- The Washington Times - Wednesday, July 21, 2010


Critics continue to vilify Andrew Breitbart, the online publisher who initially posted the video clip of U.S. Department of Agriculture official Shirley Sherrod appearing to make a racially tinged remark during a 1986 NAACP event. Mr. Breitbart has been accused of slander, racism and misbehavior; suggestions have surfaced that he apologize or be prosecuted.

But Mr. Breitbart, founder of BigHollywood.com and other news sites, has given the press a great gift.

The video launched a thousand arguments, teachable moments and dissertations about race, media and manners in America. Often all dressed up with nowhere to go, cable news received red meat politics to slice, marinate or barbecue at their discretion. The White House got to go on apology tour while its attendant reporters reveled in barbed questions. Pundits got to use big words while the term “snookered” was reinstated into the nation’s lexicon.

Fox News was called “racist.” The White House was called “off-message.” Mrs. Sherrod - who lost her job, garnered apologies from the White House and the Department of Agriculture, plus a new job offer in less than 24 hours - says she is now receiving hate calls and e-mails herself. National Public Radio, meanwhile, has proclaimed that the nation’s “post-racial future” has yet to arrive. There is one group that doesn’t care about any of it, some say.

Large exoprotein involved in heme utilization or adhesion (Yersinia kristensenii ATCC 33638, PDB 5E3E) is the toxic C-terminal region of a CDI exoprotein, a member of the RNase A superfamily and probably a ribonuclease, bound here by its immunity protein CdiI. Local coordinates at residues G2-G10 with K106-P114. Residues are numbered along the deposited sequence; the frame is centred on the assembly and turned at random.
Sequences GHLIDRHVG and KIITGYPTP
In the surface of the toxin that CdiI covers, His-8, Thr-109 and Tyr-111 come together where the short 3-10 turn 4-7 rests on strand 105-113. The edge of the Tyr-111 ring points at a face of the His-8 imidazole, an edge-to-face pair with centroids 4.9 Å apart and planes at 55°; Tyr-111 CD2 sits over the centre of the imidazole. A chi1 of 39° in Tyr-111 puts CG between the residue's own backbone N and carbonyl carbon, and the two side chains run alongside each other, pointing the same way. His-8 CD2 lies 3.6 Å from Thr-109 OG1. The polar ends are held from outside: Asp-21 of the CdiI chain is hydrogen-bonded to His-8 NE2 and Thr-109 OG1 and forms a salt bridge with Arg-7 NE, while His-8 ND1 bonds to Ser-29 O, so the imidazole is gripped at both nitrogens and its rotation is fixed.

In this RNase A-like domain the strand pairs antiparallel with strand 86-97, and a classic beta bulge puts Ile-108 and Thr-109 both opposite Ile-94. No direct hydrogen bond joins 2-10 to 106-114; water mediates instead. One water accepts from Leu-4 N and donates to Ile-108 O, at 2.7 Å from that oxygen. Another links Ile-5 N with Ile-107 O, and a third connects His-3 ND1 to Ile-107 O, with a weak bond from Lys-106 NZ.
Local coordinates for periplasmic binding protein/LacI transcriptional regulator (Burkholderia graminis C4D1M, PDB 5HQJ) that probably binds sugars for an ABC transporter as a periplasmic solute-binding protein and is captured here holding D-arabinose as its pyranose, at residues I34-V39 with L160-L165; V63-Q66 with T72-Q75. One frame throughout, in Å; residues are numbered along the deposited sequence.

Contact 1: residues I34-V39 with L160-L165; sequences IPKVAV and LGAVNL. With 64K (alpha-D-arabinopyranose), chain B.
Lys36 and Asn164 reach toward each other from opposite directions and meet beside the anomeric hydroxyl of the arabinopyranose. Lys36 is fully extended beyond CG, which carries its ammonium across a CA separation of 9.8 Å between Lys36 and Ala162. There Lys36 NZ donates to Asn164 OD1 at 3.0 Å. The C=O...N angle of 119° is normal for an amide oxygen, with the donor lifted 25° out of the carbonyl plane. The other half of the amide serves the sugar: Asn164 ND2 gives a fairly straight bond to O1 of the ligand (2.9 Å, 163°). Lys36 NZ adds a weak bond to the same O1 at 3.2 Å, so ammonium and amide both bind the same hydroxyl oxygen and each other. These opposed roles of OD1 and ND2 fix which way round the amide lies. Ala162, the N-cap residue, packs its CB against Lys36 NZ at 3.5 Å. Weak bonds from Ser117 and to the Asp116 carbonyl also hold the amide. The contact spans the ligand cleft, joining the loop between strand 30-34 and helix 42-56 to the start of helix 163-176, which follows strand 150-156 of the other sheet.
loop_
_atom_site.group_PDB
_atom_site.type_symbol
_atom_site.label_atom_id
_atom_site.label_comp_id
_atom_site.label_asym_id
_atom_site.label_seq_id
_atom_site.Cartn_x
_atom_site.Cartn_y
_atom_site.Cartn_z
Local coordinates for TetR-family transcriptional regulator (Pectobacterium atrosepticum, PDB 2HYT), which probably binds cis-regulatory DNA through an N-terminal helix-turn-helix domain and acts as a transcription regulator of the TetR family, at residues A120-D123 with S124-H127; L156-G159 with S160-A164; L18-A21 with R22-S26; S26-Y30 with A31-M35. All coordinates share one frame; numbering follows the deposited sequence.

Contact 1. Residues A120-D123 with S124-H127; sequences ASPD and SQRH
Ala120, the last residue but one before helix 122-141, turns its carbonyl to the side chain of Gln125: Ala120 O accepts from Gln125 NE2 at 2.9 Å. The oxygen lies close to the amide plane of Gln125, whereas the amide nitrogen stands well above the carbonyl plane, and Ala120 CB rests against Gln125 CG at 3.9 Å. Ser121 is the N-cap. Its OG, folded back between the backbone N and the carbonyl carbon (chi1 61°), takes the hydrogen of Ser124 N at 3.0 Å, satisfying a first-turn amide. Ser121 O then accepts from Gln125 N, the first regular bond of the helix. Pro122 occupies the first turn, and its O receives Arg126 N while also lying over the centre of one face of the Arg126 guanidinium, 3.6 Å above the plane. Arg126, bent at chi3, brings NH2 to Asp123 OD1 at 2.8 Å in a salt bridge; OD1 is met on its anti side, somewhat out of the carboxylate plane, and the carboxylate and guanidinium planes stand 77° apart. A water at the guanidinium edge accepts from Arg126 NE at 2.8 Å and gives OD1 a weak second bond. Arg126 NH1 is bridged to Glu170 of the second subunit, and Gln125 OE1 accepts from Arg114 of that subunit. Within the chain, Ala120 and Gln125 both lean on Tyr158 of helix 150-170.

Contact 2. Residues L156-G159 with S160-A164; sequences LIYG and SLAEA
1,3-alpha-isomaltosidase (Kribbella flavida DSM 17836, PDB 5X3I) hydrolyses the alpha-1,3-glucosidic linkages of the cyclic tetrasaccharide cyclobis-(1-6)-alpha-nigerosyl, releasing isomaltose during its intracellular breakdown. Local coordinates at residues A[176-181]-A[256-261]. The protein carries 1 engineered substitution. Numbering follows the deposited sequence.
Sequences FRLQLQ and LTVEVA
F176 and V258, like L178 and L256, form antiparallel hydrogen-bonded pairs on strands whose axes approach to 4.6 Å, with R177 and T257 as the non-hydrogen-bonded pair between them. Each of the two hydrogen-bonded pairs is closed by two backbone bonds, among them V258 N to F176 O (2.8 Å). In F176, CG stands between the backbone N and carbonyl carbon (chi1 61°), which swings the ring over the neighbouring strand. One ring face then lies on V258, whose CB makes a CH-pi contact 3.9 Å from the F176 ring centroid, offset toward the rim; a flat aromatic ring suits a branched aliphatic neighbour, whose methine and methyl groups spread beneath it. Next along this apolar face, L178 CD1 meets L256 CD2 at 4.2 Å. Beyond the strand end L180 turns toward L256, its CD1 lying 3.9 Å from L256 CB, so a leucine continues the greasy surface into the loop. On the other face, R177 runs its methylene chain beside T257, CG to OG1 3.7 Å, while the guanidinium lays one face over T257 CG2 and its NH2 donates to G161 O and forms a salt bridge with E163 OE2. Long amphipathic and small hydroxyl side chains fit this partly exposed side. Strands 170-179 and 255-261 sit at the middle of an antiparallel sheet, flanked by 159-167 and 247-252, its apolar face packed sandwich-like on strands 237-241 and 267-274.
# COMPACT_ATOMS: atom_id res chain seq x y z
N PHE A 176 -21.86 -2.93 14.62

“For the so-called millennial generation, roughly those now between 18 and 32 years of age, the name-calling that surrounded the NAACP-Tea Party dispute doesnt make sense at all. I suspect this is because of the greater cross-racial interactions that this generation has known. Shouting about whos racist is so 1970 to them,” says Sam Fulwood III, a senior fellow at the Center for American Progress.


“Hundreds” of protesters are expected to gather outside the Sandra Day O’Connor Federal Courthouse in Phoenix on Thursday to await the outcome of hearings that could temporarily block the implementation of SB1070, Arizona’s new immigration law, says Pablo Alvarado, an organizer and executive director of the National Day Laborer Organizing Network

“Thousands,” however, are expected to join the “National Day of Non-Compliance” on July 29, the date SB1070 would take effect. The motto of the day is “don’t work, don’t buy, don’t comply.” Activists are encourage to rally at jails and detention centers, ICE headquarters and “areas related” to Arizona state Sen. Russell Pearce, who wrote the legislation, Maricopa County Sheriff Joe Arpaio and Arizona Gov. Jan Brewer.

“Regardless of the judge’s decision, our movement can only go forward from here. If a judge temporarily stops a law that should have never passed, it’s a victory, but it’s not the end. Maricopa County, Arizona, is already living under SB1070 conditions. Sheriff Arpaio has pledged to continue his raids. Obama has yet to stop criminalizing our communities,” Mr. Alvarado adds.